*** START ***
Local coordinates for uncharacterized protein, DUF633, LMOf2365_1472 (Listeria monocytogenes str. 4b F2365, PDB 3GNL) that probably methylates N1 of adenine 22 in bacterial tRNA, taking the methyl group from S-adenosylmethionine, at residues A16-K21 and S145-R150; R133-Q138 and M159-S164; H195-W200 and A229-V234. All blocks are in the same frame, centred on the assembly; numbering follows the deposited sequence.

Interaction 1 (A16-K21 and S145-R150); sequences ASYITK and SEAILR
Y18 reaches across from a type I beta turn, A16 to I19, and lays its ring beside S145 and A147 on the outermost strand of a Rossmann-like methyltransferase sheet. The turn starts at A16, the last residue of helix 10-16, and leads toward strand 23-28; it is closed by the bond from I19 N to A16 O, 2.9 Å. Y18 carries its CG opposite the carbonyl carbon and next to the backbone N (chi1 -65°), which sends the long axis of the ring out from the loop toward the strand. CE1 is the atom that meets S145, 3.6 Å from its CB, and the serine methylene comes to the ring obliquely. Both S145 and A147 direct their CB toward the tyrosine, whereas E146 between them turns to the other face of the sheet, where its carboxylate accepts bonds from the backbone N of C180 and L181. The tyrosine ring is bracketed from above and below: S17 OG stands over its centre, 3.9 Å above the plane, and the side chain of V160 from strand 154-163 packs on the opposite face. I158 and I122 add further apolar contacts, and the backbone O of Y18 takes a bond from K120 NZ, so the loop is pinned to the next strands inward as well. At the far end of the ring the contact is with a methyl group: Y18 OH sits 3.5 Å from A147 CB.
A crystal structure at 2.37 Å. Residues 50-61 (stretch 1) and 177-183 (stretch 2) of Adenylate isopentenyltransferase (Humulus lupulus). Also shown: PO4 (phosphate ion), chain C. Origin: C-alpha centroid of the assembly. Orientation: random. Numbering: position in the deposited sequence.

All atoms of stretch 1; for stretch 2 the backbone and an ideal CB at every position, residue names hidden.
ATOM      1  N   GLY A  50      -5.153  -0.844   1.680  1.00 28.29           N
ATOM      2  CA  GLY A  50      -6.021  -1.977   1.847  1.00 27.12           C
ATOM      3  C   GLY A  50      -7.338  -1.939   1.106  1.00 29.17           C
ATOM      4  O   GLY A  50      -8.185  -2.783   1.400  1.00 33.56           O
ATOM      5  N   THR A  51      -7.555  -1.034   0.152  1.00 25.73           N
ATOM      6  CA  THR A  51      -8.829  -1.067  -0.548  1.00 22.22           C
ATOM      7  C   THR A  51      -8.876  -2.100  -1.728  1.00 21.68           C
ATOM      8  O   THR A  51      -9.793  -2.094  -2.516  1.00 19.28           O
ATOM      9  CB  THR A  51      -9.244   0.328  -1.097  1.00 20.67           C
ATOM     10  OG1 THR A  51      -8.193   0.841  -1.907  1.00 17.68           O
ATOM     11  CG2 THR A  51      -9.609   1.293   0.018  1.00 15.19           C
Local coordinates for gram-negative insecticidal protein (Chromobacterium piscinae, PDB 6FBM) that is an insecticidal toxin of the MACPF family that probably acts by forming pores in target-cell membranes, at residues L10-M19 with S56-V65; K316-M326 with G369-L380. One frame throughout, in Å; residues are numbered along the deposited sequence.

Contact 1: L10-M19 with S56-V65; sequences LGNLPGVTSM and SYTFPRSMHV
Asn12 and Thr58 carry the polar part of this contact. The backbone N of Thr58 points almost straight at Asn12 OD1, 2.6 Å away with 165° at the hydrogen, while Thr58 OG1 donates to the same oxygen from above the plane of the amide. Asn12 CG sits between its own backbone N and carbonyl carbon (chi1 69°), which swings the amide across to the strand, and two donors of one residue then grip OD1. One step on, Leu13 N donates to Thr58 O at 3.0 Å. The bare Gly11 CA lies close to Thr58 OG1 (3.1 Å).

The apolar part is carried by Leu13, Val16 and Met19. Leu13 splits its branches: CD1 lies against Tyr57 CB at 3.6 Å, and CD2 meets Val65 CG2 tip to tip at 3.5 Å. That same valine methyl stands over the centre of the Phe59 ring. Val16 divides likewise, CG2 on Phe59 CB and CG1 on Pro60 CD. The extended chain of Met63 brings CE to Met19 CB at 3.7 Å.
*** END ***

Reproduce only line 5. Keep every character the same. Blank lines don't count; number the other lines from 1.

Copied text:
All atoms of stretch 1; for stretch 2 the backbone and an ideal CB at every position, residue names hidden.